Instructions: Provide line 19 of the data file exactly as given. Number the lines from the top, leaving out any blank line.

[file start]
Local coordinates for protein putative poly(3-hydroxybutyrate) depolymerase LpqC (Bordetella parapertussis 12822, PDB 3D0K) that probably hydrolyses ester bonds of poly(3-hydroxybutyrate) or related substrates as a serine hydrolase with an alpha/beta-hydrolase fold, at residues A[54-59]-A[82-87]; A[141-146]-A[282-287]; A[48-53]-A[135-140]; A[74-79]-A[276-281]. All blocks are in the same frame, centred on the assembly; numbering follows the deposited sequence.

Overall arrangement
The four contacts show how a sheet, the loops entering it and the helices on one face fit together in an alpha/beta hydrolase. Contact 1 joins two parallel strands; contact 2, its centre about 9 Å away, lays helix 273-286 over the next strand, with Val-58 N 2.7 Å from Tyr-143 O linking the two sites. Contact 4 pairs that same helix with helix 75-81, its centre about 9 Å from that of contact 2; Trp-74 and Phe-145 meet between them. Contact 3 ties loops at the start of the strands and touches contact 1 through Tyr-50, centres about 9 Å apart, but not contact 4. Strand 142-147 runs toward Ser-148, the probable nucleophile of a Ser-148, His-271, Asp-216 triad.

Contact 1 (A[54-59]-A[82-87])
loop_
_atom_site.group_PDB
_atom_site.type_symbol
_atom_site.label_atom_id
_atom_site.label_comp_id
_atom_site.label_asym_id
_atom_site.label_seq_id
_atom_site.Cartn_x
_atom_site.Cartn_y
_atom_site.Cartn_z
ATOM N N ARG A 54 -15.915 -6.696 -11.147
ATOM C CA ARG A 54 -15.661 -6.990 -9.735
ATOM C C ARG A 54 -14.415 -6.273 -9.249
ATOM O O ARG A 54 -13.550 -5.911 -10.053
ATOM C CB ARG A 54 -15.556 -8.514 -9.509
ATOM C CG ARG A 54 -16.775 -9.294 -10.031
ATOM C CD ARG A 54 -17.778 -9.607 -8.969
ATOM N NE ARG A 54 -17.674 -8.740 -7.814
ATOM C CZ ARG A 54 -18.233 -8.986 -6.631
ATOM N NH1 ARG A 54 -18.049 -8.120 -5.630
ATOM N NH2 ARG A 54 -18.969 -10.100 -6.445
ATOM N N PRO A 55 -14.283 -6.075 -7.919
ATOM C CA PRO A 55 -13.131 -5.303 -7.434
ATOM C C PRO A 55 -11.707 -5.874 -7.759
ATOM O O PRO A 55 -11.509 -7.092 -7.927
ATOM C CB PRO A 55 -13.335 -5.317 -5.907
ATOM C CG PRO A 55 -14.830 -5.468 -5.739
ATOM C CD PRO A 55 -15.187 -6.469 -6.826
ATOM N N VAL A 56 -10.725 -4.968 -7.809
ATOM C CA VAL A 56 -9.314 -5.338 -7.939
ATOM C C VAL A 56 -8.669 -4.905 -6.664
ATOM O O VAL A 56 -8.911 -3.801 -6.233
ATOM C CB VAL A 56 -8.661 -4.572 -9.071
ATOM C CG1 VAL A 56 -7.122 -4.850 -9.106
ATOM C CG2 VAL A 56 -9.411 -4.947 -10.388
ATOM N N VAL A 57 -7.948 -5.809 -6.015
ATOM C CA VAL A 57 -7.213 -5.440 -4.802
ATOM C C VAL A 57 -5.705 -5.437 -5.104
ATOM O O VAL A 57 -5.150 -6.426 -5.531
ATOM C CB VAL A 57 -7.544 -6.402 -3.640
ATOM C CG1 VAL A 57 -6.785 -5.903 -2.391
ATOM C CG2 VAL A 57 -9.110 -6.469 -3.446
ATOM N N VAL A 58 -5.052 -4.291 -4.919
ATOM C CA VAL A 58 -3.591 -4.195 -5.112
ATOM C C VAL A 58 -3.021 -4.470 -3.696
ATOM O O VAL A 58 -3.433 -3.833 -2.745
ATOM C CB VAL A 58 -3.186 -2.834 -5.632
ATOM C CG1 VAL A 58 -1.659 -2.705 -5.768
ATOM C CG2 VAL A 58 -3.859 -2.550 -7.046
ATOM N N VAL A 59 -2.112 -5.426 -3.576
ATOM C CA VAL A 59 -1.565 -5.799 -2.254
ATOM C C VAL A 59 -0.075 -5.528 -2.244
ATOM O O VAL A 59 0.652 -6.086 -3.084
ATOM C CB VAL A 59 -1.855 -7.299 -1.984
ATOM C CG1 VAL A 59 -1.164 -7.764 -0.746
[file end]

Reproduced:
ATOM C CB ARG A 54 -15.556 -8.514 -9.509